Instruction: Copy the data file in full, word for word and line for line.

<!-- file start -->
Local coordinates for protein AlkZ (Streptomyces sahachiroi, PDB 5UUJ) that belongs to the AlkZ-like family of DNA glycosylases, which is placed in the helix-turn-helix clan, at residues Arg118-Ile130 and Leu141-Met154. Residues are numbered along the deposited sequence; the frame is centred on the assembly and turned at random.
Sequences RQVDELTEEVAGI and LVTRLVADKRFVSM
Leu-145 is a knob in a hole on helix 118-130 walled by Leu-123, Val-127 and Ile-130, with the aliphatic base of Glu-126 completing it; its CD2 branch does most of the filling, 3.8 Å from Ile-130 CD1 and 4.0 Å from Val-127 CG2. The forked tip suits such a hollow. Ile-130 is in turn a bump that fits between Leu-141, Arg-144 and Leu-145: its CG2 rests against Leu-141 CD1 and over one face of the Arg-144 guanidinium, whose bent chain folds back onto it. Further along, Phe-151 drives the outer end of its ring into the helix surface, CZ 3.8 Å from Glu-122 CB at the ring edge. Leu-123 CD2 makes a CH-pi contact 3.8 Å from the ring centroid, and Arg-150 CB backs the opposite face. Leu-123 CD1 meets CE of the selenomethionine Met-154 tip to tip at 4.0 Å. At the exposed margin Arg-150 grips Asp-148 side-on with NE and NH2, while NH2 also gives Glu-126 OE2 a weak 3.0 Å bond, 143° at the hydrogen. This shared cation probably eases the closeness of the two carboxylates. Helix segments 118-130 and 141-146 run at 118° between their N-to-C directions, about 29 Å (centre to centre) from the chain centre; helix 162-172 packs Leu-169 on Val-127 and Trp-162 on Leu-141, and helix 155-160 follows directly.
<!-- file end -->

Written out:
Local coordinates for protein AlkZ (Streptomyces sahachiroi, PDB 5UUJ) that belongs to the AlkZ-like family of DNA glycosylases, which is placed in the helix-turn-helix clan, at residues Arg118-Ile130 and Leu141-Met154. Residues are numbered along the deposited sequence; the frame is centred on the assembly and turned at random.
Sequences RQVDELTEEVAGI and LVTRLVADKRFVSM
Leu-145 is a knob in a hole on helix 118-130 walled by Leu-123, Val-127 and Ile-130, with the aliphatic base of Glu-126 completing it; its CD2 branch does most of the filling, 3.8 Å from Ile-130 CD1 and 4.0 Å from Val-127 CG2. The forked tip suits such a hollow. Ile-130 is in turn a bump that fits between Leu-141, Arg-144 and Leu-145: its CG2 rests against Leu-141 CD1 and over one face of the Arg-144 guanidinium, whose bent chain folds back onto it. Further along, Phe-151 drives the outer end of its ring into the helix surface, CZ 3.8 Å from Glu-122 CB at the ring edge. Leu-123 CD2 makes a CH-pi contact 3.8 Å from the ring centroid, and Arg-150 CB backs the opposite face. Leu-123 CD1 meets CE of the selenomethionine Met-154 tip to tip at 4.0 Å. At the exposed margin Arg-150 grips Asp-148 side-on with NE and NH2, while NH2 also gives Glu-126 OE2 a weak 3.0 Å bond, 143° at the hydrogen. This shared cation probably eases the closeness of the two carboxylates. Helix segments 118-130 and 141-146 run at 118° between their N-to-C directions, about 29 Å (centre to centre) from the chain centre; helix 162-172 packs Leu-169 on Val-127 and Trp-162 on Leu-141, and helix 155-160 follows directly.